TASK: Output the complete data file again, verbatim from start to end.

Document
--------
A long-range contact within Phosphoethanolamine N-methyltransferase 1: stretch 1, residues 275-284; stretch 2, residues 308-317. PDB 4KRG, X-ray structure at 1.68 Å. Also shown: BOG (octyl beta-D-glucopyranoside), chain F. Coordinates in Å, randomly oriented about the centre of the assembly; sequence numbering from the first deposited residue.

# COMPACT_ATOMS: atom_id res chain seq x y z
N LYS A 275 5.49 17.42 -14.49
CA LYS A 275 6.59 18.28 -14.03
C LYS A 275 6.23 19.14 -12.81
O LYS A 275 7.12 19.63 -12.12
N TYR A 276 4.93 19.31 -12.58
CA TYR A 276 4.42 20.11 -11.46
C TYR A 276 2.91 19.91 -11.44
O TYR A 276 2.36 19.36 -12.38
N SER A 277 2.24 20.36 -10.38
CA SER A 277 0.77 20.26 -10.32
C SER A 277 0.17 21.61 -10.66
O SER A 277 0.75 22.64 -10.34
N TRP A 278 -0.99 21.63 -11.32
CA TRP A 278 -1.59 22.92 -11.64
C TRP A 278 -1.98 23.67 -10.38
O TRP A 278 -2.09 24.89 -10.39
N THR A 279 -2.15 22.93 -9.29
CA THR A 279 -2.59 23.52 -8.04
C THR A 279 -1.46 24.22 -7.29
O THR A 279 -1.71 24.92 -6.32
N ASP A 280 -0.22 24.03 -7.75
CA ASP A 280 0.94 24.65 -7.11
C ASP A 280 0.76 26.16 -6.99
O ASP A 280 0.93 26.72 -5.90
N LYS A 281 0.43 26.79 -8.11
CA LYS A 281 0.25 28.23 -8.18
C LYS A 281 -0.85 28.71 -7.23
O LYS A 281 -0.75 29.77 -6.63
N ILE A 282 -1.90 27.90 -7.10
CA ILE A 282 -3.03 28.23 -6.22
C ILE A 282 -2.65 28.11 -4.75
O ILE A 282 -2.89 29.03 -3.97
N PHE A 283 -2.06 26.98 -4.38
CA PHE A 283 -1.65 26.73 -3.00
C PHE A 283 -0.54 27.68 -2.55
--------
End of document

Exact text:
A long-range contact within Phosphoethanolamine N-methyltransferase 1: stretch 1, residues 275-284; stretch 2, residues 308-317. PDB 4KRG, X-ray structure at 1.68 Å. Also shown: BOG (octyl beta-D-glucopyranoside), chain F. Coordinates in Å, randomly oriented about the centre of the assembly; sequence numbering from the first deposited residue.

# COMPACT_ATOMS: atom_id res chain seq x y z
N LYS A 275 5.49 17.42 -14.49
CA LYS A 275 6.59 18.28 -14.03
C LYS A 275 6.23 19.14 -12.81
O LYS A 275 7.12 19.63 -12.12
N TYR A 276 4.93 19.31 -12.58
CA TYR A 276 4.42 20.11 -11.46
C TYR A 276 2.91 19.91 -11.44
O TYR A 276 2.36 19.36 -12.38
N SER A 277 2.24 20.36 -10.38
CA SER A 277 0.77 20.26 -10.32
C SER A 277 0.17 21.61 -10.66
O SER A 277 0.75 22.64 -10.34
N TRP A 278 -0.99 21.63 -11.32
CA TRP A 278 -1.59 22.92 -11.64
C TRP A 278 -1.98 23.67 -10.38
O TRP A 278 -2.09 24.89 -10.39
N THR A 279 -2.15 22.93 -9.29
CA THR A 279 -2.59 23.52 -8.04
C THR A 279 -1.46 24.22 -7.29
O THR A 279 -1.71 24.92 -6.32
N ASP A 280 -0.22 24.03 -7.75
CA ASP A 280 0.94 24.65 -7.11
C ASP A 280 0.76 26.16 -6.99
O ASP A 280 0.93 26.72 -5.90
N LYS A 281 0.43 26.79 -8.11
CA LYS A 281 0.25 28.23 -8.18
C LYS A 281 -0.85 28.71 -7.23
O LYS A 281 -0.75 29.77 -6.63
N ILE A 282 -1.90 27.90 -7.10
CA ILE A 282 -3.03 28.23 -6.22
C ILE A 282 -2.65 28.11 -4.75
O ILE A 282 -2.89 29.03 -3.97
N PHE A 283 -2.06 26.98 -4.38
CA PHE A 283 -1.65 26.73 -3.00
C PHE A 283 -0.54 27.68 -2.55